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Posted on: Fri, 01/09/2004 - 6:23am
Going Nuts's picture
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Joined: 10/04/2001 - 09:00

This sort of reminds me of an argument I had with my uncle about 15 years ago. He was complaining that he didn't think his insurance premiums should go up to pay for care for AIDS patients who contracted AIDS because of their lifestyles. I asked him about the vegetarians and marathon runners who wouldn't want to pay for his bypass surgery due to his meat-eating and sedentary lifestyle.
While I do think personal responsibility plays a role in many of our chronic "lifestyle" diseases, it's a pretty slippery slope when we start deciding which conditions are worthy and which are not.
Just my $.02.
Amy

Posted on: Fri, 01/09/2004 - 8:23am
MommaBear's picture
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Joined: 09/23/2002 - 09:00

Quote:Originally posted by arachide:
[b] Makes me think of the original question MB posed. What "reasonable accomodations" could be made if all obseity was defined as a disability?
[/b]
[i]Actually..............[/i]
[b]these[/i] were the "original" questions *I* posed:
"[i]For starters, does obesity qualify as a "disability" in the "reasonable accommodation" sense?
What "accommodations" if any, have you noticed?
How are these accommodations, if there be any, recieved/viewed by the public? Yourself?[/i]"

Posted on: Fri, 01/09/2004 - 8:28am
MommaBear's picture
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Quote:Originally posted by arachide:
[b] Definitions again! What are we talking about when we say "accomodations"? ***I*** interpret it as meaning that I would have to alter something I usually do without thought in order to make an environment safer/easier/accessible to someone else who would otherwise be endangered/hampered/restricted from that environment if I didn't alter whatever it was.
Whew, that was a mouthful!
What would the person, disabled by obesity, require of me to change in order to accomodate them?
[/b]
Is [i] a wheelchair ramp[/i] a "reasonable accomodation"? (For example.) Not saying for sure if it is specifically for "obesity", but just in general.

Posted on: Fri, 01/09/2004 - 8:31am
MommaBear's picture
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Does a "reasonable accomodation" have to necessarily be something someone does for someone else, or can it be giving/allowing someone the tools to do something [i]for themselves[/i]?

Posted on: Fri, 01/09/2004 - 11:12am
arachide's picture
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Joined: 08/16/2000 - 09:00

I agree that it's a slippery slope.

Posted on: Fri, 01/09/2004 - 3:46pm
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Wowser, is this ever quite the discussion! I can now see where Momma Bear got the next two questions she raised which I actually did have the nerve to answer. Now I'm afraid that I did. However.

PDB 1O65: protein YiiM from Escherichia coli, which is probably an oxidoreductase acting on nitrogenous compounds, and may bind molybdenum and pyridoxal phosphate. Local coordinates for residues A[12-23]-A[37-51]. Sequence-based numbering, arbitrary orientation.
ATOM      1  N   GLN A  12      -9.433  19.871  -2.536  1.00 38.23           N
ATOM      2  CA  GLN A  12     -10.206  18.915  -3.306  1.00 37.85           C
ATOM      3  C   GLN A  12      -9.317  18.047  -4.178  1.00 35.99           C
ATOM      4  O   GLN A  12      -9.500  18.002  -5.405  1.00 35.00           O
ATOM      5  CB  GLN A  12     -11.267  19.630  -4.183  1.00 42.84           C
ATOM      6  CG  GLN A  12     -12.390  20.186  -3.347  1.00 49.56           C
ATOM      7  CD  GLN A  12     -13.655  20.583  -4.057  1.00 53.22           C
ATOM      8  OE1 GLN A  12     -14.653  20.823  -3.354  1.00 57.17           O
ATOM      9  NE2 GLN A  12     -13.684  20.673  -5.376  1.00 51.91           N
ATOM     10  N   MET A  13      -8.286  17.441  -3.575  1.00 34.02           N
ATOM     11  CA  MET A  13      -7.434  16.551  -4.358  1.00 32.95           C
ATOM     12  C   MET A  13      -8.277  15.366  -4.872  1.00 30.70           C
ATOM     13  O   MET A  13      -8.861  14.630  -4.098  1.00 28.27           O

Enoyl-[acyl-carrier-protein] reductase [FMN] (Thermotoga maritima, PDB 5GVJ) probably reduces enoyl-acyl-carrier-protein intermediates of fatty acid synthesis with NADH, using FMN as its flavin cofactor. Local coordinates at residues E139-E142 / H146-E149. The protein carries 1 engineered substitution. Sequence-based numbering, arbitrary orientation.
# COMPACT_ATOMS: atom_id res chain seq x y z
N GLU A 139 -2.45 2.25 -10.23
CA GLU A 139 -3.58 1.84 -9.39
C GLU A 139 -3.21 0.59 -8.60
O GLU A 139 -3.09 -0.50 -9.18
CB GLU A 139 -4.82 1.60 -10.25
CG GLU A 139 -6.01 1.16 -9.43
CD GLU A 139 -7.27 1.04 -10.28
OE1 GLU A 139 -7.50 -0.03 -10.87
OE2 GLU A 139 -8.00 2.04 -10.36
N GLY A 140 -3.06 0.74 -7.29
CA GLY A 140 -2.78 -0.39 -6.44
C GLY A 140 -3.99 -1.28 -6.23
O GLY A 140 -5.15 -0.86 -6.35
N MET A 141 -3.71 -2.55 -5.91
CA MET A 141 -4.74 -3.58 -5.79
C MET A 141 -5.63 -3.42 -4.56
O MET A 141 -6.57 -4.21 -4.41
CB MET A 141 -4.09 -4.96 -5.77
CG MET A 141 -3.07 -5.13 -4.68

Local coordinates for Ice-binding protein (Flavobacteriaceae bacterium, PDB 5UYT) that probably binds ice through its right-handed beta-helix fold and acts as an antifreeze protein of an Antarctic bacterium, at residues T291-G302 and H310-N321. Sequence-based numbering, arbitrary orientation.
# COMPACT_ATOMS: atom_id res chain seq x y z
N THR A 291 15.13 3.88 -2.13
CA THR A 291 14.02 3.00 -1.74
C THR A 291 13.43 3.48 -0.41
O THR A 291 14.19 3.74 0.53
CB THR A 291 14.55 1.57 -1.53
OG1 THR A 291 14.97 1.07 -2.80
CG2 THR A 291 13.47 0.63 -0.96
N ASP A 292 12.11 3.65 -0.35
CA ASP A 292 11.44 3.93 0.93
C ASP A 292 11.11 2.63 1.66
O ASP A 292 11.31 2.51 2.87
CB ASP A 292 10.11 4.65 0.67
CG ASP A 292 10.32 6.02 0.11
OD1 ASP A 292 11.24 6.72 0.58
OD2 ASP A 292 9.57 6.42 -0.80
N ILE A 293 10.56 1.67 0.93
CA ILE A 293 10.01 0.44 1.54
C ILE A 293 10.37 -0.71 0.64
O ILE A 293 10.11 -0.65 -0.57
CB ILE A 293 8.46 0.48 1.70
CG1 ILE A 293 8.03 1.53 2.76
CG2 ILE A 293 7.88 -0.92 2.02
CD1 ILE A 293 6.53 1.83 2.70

When I initially saw the title and had not read anything, I thought obesity is a disability if it is caused by a medical condition.
As a smoker do I consider myself disabled? No. Can I become disabled one day because I am a smoker? Yes.
Is this any way shape or form similar to PA?
IMHO, no. Is this in any way shape or form similar to PA as a disability? IMHO, no.
How the heck did homelessness get mentioned? Someone must have watched the regular Law & Order this past Wednesday night. With that one, although no one else has stated an opinion on homelessness, I say, "there but for the Grace of God go I".
Gwen Thornberry, Cayley's Mom very recently (within the last couple of months) posted about how it has been shown that low income families do find it cheaper to eat at say McDonald's, especially with their 2 for 1 daily deals than it is to buy *proper* food.
I believe she posted about it in off topic, but it may be under Main Discussion. In reading your post, if I hadn't seen your name, I would have thought it was Cayley's Mom posting.
All very thought provoking Momma Bear.
California Mom, I thought you were missing. I see you aren't. Just missing where I thought I would have seen you. Kinda surprised. [img]http://uumor.pair.com/nutalle2/peanutallergy/frown.gif[/img]
Best wishes! [img]http://uumor.pair.com/nutalle2/peanutallergy/smile.gif[/img]
------------------

Posted on: Sat, 01/10/2004 - 12:25am
Gail W's picture
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Joined: 12/06/2001 - 09:00

MB, you get my vote for "teacher of the year".
Quote:Originally posted by MommaBear:
[b]Does a "reasonable accomodation" have to necessarily be something someone does for someone else, or can it be giving/allowing someone the tools to do something [i]for themselves[/i]?[/b]
Interesting that the link defines obesity as a disability. Anyone read the section on taxes?
Just thinking through how this could playout if the parent pursued that their child's disability (obesity) entitled them to protection under 504 (ADA). Brainstorming a list of "accommodations" that the parent of an obese child may bring with them to their 504 meeting to which they believe and insist that their child has the *right*: